Due to the backlog and long turnaround time for visas processed by the Department of Home Affairs (DHA), some tourists have been advised to leave the country by the end of February.
The DHA issued a directive on 21 December 2023 that will require tourists who wish to extend their stay in South Africa to leave the country by 29 February 2024.
According the Democratic Alliance, this will do incredible damage to the country’s tourism industry, as any visitors who wished to extend their stay over a busy holiday season would now be denied – all because of the department’s backlog.
“Tourists, when entering South Africa, can be issued with a 90-day visa and subsequently apply for a 90-day extension if they wish to stay longer.
“South Africa stands to lose millions in lost revenue by not allowing them to extend their visas during the busiest season,” said DA MP Angel Khanyile.
The DA has written to the Minister of Home Affairs to request that he issue a new directive which will provide tourists who are in our country on a 90-day visa, awaiting the outcome of their extension, to be granted the right to remain until such a time that the backlog is resolved or on the basis of their date of departure (depending on which comes first).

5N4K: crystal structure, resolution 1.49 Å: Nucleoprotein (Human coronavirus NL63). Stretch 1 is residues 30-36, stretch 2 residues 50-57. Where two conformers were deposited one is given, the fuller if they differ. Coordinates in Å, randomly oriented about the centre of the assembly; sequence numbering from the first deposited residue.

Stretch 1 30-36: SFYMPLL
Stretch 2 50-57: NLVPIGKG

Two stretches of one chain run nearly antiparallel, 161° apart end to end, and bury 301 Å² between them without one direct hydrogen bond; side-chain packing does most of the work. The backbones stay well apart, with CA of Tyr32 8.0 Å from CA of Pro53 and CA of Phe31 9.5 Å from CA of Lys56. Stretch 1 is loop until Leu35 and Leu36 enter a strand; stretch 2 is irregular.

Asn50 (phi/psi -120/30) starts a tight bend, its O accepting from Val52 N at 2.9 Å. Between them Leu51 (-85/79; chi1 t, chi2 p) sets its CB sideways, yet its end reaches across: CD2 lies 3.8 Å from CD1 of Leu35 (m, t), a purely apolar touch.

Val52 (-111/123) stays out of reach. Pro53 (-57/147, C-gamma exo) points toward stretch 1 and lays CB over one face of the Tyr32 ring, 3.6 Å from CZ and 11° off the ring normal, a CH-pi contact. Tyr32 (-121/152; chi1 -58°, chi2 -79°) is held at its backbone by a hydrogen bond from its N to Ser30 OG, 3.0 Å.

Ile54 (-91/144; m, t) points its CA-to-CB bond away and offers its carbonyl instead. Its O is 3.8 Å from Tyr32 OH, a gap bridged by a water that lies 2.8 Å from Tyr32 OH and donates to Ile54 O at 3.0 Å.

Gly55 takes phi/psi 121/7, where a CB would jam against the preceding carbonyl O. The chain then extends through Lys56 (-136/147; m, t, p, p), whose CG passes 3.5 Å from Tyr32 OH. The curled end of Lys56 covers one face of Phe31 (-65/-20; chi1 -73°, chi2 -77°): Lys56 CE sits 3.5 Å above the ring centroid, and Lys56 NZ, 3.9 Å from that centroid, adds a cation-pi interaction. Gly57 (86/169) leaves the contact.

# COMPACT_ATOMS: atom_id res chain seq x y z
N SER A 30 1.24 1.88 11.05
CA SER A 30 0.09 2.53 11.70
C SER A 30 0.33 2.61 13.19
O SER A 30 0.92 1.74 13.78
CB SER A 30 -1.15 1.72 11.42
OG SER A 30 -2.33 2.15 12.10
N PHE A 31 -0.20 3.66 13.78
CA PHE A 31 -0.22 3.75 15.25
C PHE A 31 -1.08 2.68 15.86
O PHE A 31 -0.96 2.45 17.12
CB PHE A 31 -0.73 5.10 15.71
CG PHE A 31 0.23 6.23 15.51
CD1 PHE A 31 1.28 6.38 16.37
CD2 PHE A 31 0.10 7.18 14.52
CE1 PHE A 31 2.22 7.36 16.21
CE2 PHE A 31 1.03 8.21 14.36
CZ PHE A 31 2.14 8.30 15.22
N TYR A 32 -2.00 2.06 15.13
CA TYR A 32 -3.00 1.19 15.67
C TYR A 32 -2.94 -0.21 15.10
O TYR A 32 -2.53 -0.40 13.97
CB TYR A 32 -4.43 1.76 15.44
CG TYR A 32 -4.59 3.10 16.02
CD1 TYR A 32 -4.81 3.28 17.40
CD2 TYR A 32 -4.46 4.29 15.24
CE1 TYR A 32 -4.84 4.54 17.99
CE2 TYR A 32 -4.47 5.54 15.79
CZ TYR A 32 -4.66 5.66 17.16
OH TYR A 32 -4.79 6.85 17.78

A leaked memo seen by the Sunday Times from the state attorney’s office to the Department of Home Affairs revealed the backlog was now sitting at over 95,000 applications.
According to the paper, the state attorney’s office has warned of massive fallout from the backlog, including the thwarting of immigration processes, national security risks from the DHA trying to rush through applications, and an overall impediment to economic growth.
This fallout seems to be evident in the directive issued by the DHA, and, worryingly, the problem does not appear to be getting any better.
In December, Home Affairs Minister Aaron Motsoaledi stated that the backlog in temporary residency visas has remained unchanged at over 74,309 since the department’s last report at the end of October 2023. Additionally, there is a backlog of 43,944 permanent residency permits that still need to be addressed.
According to immigration lawyer Gary Eisenberg, the backlog crisis in immigration applications is likely much worse than what the department’s numbers indicate. This is because the provided figures do not include applications that have been appealed or are currently under review.
“It’s unclear whether the numbers given by the department include application appeals and those under review, and that number is likely far higher than the 74,000,” said Eisenberg.
Experts have also cast doubt on the department’s ability to clear the backlog.
In a parliamentary Q&A near the end of November, Motsoaledi noted that the time frame to fix the backlog has been pushed back from June 2024 to November 2024.